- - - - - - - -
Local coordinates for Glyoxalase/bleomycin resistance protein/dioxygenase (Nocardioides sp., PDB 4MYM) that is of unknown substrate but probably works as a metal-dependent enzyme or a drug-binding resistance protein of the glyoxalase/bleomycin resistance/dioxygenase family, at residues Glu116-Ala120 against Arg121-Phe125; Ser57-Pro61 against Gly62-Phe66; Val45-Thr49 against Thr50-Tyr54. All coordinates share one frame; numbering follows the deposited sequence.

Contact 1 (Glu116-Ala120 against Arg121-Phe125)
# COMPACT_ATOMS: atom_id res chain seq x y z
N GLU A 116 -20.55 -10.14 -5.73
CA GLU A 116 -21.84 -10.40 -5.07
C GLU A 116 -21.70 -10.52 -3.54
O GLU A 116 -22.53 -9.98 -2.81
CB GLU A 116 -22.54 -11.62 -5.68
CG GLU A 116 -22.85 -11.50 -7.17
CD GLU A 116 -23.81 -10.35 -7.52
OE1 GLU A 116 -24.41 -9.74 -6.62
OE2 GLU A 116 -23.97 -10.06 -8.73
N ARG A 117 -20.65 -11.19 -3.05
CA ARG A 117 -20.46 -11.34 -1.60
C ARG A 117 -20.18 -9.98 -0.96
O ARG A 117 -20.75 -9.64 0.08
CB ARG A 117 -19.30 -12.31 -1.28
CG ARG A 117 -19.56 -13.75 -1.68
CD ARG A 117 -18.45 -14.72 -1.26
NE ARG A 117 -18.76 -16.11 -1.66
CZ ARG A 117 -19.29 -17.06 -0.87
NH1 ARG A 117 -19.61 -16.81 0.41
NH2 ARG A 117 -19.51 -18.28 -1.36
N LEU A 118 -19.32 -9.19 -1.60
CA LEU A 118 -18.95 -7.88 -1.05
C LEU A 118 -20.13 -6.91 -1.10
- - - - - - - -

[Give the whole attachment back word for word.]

Local coordinates for Glyoxalase/bleomycin resistance protein/dioxygenase (Nocardioides sp., PDB 4MYM) that is of unknown substrate but probably works as a metal-dependent enzyme or a drug-binding resistance protein of the glyoxalase/bleomycin resistance/dioxygenase family, at residues Glu116-Ala120 against Arg121-Phe125; Ser57-Pro61 against Gly62-Phe66; Val45-Thr49 against Thr50-Tyr54. All coordinates share one frame; numbering follows the deposited sequence.

Contact 1 (Glu116-Ala120 against Arg121-Phe125)
# COMPACT_ATOMS: atom_id res chain seq x y z
N GLU A 116 -20.55 -10.14 -5.73
CA GLU A 116 -21.84 -10.40 -5.07
C GLU A 116 -21.70 -10.52 -3.54
O GLU A 116 -22.53 -9.98 -2.81
CB GLU A 116 -22.54 -11.62 -5.68
CG GLU A 116 -22.85 -11.50 -7.17
CD GLU A 116 -23.81 -10.35 -7.52
OE1 GLU A 116 -24.41 -9.74 -6.62
OE2 GLU A 116 -23.97 -10.06 -8.73
N ARG A 117 -20.65 -11.19 -3.05
CA ARG A 117 -20.46 -11.34 -1.60
C ARG A 117 -20.18 -9.98 -0.96
O ARG A 117 -20.75 -9.64 0.08
CB ARG A 117 -19.30 -12.31 -1.28
CG ARG A 117 -19.56 -13.75 -1.68
CD ARG A 117 -18.45 -14.72 -1.26
NE ARG A 117 -18.76 -16.11 -1.66
CZ ARG A 117 -19.29 -17.06 -0.87
NH1 ARG A 117 -19.61 -16.81 0.41
NH2 ARG A 117 -19.51 -18.28 -1.36
N LEU A 118 -19.32 -9.19 -1.60
CA LEU A 118 -18.95 -7.88 -1.05
C LEU A 118 -20.13 -6.91 -1.10